Beautiful! Really happy to see PBOT using two of the best tools in the toolbox: traffic diversion and limiting vehicular movements. Let’s hope this sort of innovative approach can be used in other problematic intersections around the city.
Several comments above about the need for more enforcement on Terwilliger. I couldn’t agree more!
I road this today on the way to work. Looks like a great improvement. A car coming up Condor did a little lurch toward their right hand turn until they saw me. I was already slowing down as I didn’t get the impression they were going to stop. Having to focus on a car potentially turning Left onto Condor would have been distraction for me and the other driver. I’m not saying we almost had an accident or anything (because we didn’t), but I felt like it was an improvement.
I didn’t notice the down post. We (the city) should put up a low tech recording device the next time they install these post somewhere…..disturbing that there is so much buzz about these things getting knocked down around town.
As a regular Terwilliger Commuter I applaud this attempt to make traffic safer. Too bad that already so many bollards are down, potentially ending up in the bike lane.
By the way, OHSU and the city have a Marquam Hill traffic managment plan that says that cars shouldn’t use neighborhood streets. Problem is, that employees don’t know about it.
Regarding speeding: if I wanted to report every speeding car, I would never make it to work, but be busy calling Portland Safe from my cell phone. I rarely experience anybody going at the speed limit. I often see cars zooming around the sharp curves with no sightlne just to slam on the brake behind the next car.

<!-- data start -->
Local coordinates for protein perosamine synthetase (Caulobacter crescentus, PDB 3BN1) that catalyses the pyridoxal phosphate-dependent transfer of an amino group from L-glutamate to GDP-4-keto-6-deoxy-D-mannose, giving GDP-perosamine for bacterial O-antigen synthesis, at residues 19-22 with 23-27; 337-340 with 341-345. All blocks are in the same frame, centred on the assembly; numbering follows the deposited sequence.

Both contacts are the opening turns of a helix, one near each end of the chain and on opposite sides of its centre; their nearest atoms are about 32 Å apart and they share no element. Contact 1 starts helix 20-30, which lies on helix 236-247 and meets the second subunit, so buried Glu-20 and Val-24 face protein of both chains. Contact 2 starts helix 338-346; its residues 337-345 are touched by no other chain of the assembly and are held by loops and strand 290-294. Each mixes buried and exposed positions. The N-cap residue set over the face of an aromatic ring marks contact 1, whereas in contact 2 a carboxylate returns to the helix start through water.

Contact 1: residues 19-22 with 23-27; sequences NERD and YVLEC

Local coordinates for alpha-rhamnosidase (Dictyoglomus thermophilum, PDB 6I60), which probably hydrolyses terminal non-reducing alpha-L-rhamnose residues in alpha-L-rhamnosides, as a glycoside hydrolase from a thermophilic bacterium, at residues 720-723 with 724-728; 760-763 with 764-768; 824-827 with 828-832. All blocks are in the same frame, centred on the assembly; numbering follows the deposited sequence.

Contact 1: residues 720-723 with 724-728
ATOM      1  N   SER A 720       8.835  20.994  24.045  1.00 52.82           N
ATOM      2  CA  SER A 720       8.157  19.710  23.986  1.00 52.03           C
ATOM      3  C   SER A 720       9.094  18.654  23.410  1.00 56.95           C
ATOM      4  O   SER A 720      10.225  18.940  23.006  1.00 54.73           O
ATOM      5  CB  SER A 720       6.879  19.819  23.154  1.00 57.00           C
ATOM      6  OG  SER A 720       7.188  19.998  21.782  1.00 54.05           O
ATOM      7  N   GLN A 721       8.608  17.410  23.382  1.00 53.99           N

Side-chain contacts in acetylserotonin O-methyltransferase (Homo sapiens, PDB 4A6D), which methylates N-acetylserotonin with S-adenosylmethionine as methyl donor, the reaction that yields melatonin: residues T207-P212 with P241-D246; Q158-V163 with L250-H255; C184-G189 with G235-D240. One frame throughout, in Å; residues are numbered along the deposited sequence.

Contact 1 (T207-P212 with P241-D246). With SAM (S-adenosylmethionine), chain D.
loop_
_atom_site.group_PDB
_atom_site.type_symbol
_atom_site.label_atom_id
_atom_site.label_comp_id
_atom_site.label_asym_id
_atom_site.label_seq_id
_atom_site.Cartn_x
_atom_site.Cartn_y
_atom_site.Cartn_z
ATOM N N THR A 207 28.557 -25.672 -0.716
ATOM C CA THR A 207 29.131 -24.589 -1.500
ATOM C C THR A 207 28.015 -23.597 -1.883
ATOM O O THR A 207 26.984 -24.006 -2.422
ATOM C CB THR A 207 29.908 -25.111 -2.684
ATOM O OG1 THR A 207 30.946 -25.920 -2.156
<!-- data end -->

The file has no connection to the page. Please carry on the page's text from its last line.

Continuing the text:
Regarding MUP: with all the leaves this would only work if the city would alos clear the MUP from leaves, snow etc and not treat it like another sidewalk. In Germany I have seen cute little snowplows that cleared the bike part of the shared sidewalk. But they also have a different tax base to pay for this.
Something that would make a big difference in safety would be street lights on the hill side of Terwilliger (there are only lghts on the valley side). Riding in winter in the dark with leaves and other tree debris in dark downhill curves often makes for a very dangerous ride.
“I rarely experience anybody going at the speed limit. I often see cars zooming around the sharp curves with no sightlne just to slam on the brake behind the next car.”
You accusation that motorists routinely break a law that puts other people at risk is just more cyclist finger pointing. If cyclists came to a complete stop at stop signs I am sure motorists would stop flying around blind corners.